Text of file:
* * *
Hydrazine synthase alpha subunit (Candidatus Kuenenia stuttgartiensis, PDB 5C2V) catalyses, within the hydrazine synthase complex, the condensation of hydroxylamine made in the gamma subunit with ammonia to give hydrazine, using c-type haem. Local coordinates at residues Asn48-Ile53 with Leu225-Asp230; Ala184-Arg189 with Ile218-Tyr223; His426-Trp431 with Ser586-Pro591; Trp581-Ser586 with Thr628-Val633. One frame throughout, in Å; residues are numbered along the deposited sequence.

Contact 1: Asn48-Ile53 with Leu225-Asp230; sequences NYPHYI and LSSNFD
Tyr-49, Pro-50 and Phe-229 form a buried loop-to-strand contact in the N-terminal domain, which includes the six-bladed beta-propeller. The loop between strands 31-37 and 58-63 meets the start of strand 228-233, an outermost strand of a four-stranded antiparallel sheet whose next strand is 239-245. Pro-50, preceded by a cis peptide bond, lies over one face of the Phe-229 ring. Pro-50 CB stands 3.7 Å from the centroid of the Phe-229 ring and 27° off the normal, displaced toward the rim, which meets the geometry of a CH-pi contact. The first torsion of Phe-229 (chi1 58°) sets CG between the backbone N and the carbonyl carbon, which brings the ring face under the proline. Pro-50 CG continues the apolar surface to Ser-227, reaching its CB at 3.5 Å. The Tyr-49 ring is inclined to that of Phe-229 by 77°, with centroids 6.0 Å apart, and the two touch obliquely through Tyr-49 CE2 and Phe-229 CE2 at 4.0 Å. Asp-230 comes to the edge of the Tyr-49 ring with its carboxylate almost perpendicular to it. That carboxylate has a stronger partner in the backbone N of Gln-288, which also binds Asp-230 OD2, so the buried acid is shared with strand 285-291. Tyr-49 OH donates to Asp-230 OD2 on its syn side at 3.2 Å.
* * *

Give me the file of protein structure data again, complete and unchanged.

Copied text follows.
Hydrazine synthase alpha subunit (Candidatus Kuenenia stuttgartiensis, PDB 5C2V) catalyses, within the hydrazine synthase complex, the condensation of hydroxylamine made in the gamma subunit with ammonia to give hydrazine, using c-type haem. Local coordinates at residues Asn48-Ile53 with Leu225-Asp230; Ala184-Arg189 with Ile218-Tyr223; His426-Trp431 with Ser586-Pro591; Trp581-Ser586 with Thr628-Val633. One frame throughout, in Å; residues are numbered along the deposited sequence.

Contact 1: Asn48-Ile53 with Leu225-Asp230; sequences NYPHYI and LSSNFD
Tyr-49, Pro-50 and Phe-229 form a buried loop-to-strand contact in the N-terminal domain, which includes the six-bladed beta-propeller. The loop between strands 31-37 and 58-63 meets the start of strand 228-233, an outermost strand of a four-stranded antiparallel sheet whose next strand is 239-245. Pro-50, preceded by a cis peptide bond, lies over one face of the Phe-229 ring. Pro-50 CB stands 3.7 Å from the centroid of the Phe-229 ring and 27° off the normal, displaced toward the rim, which meets the geometry of a CH-pi contact. The first torsion of Phe-229 (chi1 58°) sets CG between the backbone N and the carbonyl carbon, which brings the ring face under the proline. Pro-50 CG continues the apolar surface to Ser-227, reaching its CB at 3.5 Å. The Tyr-49 ring is inclined to that of Phe-229 by 77°, with centroids 6.0 Å apart, and the two touch obliquely through Tyr-49 CE2 and Phe-229 CE2 at 4.0 Å. Asp-230 comes to the edge of the Tyr-49 ring with its carboxylate almost perpendicular to it. That carboxylate has a stronger partner in the backbone N of Gln-288, which also binds Asp-230 OD2, so the buried acid is shared with strand 285-291. Tyr-49 OH donates to Asp-230 OD2 on its syn side at 3.2 Å.